Please use this identifier to cite or link to this item: http://hdl.handle.net/1893/24449
Appears in Collections:Psychology Journal Articles
Peer Review Status: Refereed
Title: The effects of arousal on apical amplification and conscious state
Authors: Phillips, William
Larkum, Matthew E
Harley, Carolyn W
Silverstein, Steven M
Contact Email: w.a.phillips@stir.ac.uk
Keywords: apical amplification
arousal
conscious state
context-sensitive modulation
hyperpolarization-activated currents
schizophrenia
Issue Date: 11-Sep-2016
Citation: Phillips W, Larkum ME, Harley CW & Silverstein SM (2016) The effects of arousal on apical amplification and conscious state, Neuroscience of Consciousness.
Abstract: Neocortical pyramidal cells can integrate two classes of input separately and use one to modulate response to the other. Their tuft dendrites are electrotonically separated from basal dendrites and soma by the apical dendrite, and apical hyperpolarization-activated currents (Ih) further isolate subthreshold integration of tuft inputs. When apical depolarization exceeds a threshold, however, it can enhance response to the basal inputs that specify the cell’s selective sensitivity. This process is referred to as apical amplification (AA). We review evidence suggesting that, by regulating Ihin the apical compartments, adrenergic arousal controls the coupling between apical and somatic integration zones thus modifying cognitive capabilities closely associated with consciousness. Evidence relating AA to schizophrenia, sleep, and anesthesia is reviewed, and we assess theories that emphasize the relevance of AA to consciousness. Implications for theories of neocortical computation that emphasize context-sensitive modulation are summarized. We conclude that the findings concerning AA and its regulation by arousal offer a new perspective on states of consciousness, the function and evolution of neocortex, and psychopathology. Many issues worthy of closer examination arise.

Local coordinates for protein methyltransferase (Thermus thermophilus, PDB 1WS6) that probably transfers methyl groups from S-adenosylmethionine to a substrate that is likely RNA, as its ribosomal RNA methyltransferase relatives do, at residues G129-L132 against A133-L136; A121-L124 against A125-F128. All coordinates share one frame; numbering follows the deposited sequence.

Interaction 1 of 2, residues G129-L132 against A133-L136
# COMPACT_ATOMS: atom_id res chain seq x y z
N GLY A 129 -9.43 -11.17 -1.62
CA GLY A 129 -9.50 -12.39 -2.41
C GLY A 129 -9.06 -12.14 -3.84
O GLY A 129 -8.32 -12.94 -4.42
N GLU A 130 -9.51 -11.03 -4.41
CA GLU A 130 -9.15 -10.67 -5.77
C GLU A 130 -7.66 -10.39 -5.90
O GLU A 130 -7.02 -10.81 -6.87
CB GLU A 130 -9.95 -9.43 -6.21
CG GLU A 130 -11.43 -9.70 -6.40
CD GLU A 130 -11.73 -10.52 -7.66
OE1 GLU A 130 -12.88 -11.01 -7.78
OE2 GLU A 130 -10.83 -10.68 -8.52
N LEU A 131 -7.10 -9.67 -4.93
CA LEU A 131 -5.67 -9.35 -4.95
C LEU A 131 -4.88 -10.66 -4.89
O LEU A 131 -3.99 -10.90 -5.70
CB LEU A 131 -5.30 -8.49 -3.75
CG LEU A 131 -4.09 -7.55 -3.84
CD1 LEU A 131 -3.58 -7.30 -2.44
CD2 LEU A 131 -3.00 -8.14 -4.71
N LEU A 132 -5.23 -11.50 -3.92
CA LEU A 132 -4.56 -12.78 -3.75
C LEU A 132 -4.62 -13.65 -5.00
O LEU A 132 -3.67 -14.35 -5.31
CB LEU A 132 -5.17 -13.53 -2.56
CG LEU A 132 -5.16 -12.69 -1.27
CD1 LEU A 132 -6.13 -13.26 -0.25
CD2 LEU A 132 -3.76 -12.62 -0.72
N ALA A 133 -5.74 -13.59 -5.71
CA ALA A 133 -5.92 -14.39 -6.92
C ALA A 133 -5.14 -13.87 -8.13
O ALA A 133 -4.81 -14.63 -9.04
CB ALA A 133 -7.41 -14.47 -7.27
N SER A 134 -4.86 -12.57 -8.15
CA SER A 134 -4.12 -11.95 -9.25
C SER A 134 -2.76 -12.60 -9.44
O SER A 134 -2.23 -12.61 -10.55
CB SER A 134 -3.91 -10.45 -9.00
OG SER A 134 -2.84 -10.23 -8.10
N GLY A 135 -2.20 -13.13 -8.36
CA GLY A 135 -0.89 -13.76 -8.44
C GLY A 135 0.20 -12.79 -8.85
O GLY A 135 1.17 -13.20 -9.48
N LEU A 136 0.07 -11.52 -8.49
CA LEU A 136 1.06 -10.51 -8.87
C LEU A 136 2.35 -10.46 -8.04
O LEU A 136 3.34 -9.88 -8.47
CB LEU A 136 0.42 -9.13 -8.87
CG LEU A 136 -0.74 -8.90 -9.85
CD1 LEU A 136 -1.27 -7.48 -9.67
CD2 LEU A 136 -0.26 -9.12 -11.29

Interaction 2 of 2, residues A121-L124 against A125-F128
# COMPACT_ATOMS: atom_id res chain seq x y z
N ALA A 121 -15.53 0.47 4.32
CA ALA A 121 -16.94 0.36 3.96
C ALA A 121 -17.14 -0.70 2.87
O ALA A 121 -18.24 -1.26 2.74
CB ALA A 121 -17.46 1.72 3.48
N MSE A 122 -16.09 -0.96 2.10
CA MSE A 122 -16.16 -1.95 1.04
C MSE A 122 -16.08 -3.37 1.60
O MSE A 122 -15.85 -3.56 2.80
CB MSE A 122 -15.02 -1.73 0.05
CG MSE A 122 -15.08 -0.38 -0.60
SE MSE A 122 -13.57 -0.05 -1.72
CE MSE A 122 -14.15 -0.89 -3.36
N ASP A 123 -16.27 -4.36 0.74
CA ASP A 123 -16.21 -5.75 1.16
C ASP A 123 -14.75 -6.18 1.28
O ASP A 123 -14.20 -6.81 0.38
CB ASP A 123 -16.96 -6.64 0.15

DOI Link: http://dx.doi.org/10.1093/nc/niw015
Rights: © The Author 2016. Published by Oxford University Press. This is an Open Access article distributed under the terms of the Creative Commons Attribution Non-Commercial License (http://creativecommons.org/licenses/by-nc/4.0/), which permits non-commercial re-use, distribution, and reproduction in any medium, provided the original work is properly cited. For commercial re-use, please contact journals.permissions@oup.com

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